Red and processed meat may contribute to colorectal cancer through generation of carcinogens, including NOCs, heme iron, sulfur-containing amino acids, and saturated fat.
Overweight or obesity as well as chronically increased levels of insulin also may have a critical role. Despite high saturated fat content and its role in increasing insulin-like growth factor 1 (IGF1), dairy products may inhibit colorectal carcinogenesis via a variety of bioactive constituents: calcium, vitamin D (when fortified), CLA, butyric acid, lactose, and lactic acid bacteria in fermented milk products.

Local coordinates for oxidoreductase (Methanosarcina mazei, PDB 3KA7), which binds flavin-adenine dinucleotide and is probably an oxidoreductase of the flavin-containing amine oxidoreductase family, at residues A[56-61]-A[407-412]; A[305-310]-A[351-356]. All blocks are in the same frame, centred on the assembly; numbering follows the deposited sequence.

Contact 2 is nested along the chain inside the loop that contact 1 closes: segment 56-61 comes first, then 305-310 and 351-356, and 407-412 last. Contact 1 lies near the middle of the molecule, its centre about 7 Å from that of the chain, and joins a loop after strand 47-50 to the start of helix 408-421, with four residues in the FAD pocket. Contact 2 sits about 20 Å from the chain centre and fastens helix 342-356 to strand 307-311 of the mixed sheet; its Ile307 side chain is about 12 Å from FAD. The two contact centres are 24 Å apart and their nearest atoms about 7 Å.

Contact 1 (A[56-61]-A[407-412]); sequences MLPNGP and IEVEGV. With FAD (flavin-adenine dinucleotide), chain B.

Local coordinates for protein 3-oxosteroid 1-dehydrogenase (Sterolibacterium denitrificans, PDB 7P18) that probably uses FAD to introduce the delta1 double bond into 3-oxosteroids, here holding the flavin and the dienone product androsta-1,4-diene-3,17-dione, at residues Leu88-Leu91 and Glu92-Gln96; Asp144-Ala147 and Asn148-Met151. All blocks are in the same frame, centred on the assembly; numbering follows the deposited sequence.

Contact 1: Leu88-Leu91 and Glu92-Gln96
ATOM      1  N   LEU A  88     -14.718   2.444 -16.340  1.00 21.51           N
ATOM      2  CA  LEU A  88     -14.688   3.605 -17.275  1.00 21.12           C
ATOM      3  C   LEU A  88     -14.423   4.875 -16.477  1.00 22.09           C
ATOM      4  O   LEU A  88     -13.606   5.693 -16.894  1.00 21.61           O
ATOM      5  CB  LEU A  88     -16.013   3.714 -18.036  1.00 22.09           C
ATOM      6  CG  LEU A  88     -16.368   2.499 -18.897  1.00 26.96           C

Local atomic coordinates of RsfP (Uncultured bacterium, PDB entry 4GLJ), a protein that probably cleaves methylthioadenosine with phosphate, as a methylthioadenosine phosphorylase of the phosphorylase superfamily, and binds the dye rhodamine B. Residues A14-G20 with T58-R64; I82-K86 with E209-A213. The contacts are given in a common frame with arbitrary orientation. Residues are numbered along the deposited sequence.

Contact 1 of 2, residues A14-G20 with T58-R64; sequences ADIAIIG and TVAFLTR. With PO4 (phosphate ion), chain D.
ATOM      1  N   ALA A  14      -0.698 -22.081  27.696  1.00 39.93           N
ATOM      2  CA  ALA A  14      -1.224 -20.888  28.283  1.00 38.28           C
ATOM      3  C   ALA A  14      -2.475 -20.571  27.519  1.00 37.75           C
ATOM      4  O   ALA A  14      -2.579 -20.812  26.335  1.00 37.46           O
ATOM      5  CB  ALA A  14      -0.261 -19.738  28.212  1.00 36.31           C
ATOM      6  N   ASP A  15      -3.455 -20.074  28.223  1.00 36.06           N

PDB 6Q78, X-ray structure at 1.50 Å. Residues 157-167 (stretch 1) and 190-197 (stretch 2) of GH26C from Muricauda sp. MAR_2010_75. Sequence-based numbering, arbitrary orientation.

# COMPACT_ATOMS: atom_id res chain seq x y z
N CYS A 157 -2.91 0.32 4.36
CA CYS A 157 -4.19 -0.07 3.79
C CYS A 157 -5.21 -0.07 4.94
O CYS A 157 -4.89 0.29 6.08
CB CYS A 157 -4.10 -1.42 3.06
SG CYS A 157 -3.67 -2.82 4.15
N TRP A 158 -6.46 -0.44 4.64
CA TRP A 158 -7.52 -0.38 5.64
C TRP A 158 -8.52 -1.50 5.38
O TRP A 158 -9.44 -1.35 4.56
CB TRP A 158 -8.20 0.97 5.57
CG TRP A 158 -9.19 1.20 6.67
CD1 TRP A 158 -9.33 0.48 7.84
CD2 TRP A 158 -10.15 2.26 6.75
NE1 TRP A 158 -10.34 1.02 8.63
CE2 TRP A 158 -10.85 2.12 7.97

Fruits and vegetables contain various components with antineoplastic potential: fiber, antioxidants, B vitamins, and glucosinolates (in cruciferous vegetables). Potential anticancer mechanisms of fiber include binding or diluting secondary bile acids, increased stool weight, decreased transit time, and bacterial fermentation leading to reduced colonic luminal pH and production of butyrate, which has antineoplastic properties. Fiber, fruits, and vegetables also may influence carcinogenesis through decreased adiposity.
Song, Garrett & Chan ‘Nutrients, foods and colorectal cancer prevention’
published in Gastroenterology 2015;148:1244–1260